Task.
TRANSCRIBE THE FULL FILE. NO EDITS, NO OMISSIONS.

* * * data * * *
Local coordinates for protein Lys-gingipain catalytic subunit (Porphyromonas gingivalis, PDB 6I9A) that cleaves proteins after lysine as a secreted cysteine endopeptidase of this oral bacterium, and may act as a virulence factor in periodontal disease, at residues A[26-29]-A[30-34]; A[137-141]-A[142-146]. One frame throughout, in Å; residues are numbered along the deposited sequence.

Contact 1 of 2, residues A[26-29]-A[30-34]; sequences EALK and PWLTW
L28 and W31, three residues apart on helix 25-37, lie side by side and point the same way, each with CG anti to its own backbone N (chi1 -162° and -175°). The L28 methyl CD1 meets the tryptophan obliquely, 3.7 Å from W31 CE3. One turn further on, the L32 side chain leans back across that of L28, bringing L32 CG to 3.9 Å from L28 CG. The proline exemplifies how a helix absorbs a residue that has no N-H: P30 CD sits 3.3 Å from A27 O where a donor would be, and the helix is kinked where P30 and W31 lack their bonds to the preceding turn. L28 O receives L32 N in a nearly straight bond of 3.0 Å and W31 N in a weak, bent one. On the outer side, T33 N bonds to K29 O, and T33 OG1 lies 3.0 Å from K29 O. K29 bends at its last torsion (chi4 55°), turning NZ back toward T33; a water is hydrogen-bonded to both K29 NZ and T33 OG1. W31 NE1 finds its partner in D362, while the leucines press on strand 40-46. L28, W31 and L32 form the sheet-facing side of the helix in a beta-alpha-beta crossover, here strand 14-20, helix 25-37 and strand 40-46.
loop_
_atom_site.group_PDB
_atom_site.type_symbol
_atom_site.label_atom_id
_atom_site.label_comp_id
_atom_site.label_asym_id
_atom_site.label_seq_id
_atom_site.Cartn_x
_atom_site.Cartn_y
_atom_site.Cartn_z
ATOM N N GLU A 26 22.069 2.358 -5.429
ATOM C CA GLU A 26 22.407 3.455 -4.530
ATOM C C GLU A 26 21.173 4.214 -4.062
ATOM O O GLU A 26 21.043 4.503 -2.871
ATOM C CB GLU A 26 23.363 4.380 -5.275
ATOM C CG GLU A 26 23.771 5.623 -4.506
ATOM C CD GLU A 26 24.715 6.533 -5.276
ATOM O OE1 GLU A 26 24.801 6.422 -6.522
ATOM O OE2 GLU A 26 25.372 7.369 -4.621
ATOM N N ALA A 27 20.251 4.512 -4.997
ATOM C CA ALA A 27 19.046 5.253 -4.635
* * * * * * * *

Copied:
Local coordinates for protein Lys-gingipain catalytic subunit (Porphyromonas gingivalis, PDB 6I9A) that cleaves proteins after lysine as a secreted cysteine endopeptidase of this oral bacterium, and may act as a virulence factor in periodontal disease, at residues A[26-29]-A[30-34]; A[137-141]-A[142-146]. One frame throughout, in Å; residues are numbered along the deposited sequence.

Contact 1 of 2, residues A[26-29]-A[30-34]; sequences EALK and PWLTW
L28 and W31, three residues apart on helix 25-37, lie side by side and point the same way, each with CG anti to its own backbone N (chi1 -162° and -175°). The L28 methyl CD1 meets the tryptophan obliquely, 3.7 Å from W31 CE3. One turn further on, the L32 side chain leans back across that of L28, bringing L32 CG to 3.9 Å from L28 CG. The proline exemplifies how a helix absorbs a residue that has no N-H: P30 CD sits 3.3 Å from A27 O where a donor would be, and the helix is kinked where P30 and W31 lack their bonds to the preceding turn. L28 O receives L32 N in a nearly straight bond of 3.0 Å and W31 N in a weak, bent one. On the outer side, T33 N bonds to K29 O, and T33 OG1 lies 3.0 Å from K29 O. K29 bends at its last torsion (chi4 55°), turning NZ back toward T33; a water is hydrogen-bonded to both K29 NZ and T33 OG1. W31 NE1 finds its partner in D362, while the leucines press on strand 40-46. L28, W31 and L32 form the sheet-facing side of the helix in a beta-alpha-beta crossover, here strand 14-20, helix 25-37 and strand 40-46.
loop_
_atom_site.group_PDB
_atom_site.type_symbol
_atom_site.label_atom_id
_atom_site.label_comp_id
_atom_site.label_asym_id
_atom_site.label_seq_id
_atom_site.Cartn_x
_atom_site.Cartn_y
_atom_site.Cartn_z
ATOM N N GLU A 26 22.069 2.358 -5.429
ATOM C CA GLU A 26 22.407 3.455 -4.530
ATOM C C GLU A 26 21.173 4.214 -4.062
ATOM O O GLU A 26 21.043 4.503 -2.871
ATOM C CB GLU A 26 23.363 4.380 -5.275
ATOM C CG GLU A 26 23.771 5.623 -4.506
ATOM C CD GLU A 26 24.715 6.533 -5.276
ATOM O OE1 GLU A 26 24.801 6.422 -6.522
ATOM O OE2 GLU A 26 25.372 7.369 -4.621
ATOM N N ALA A 27 20.251 4.512 -4.997
ATOM C CA ALA A 27 19.046 5.253 -4.635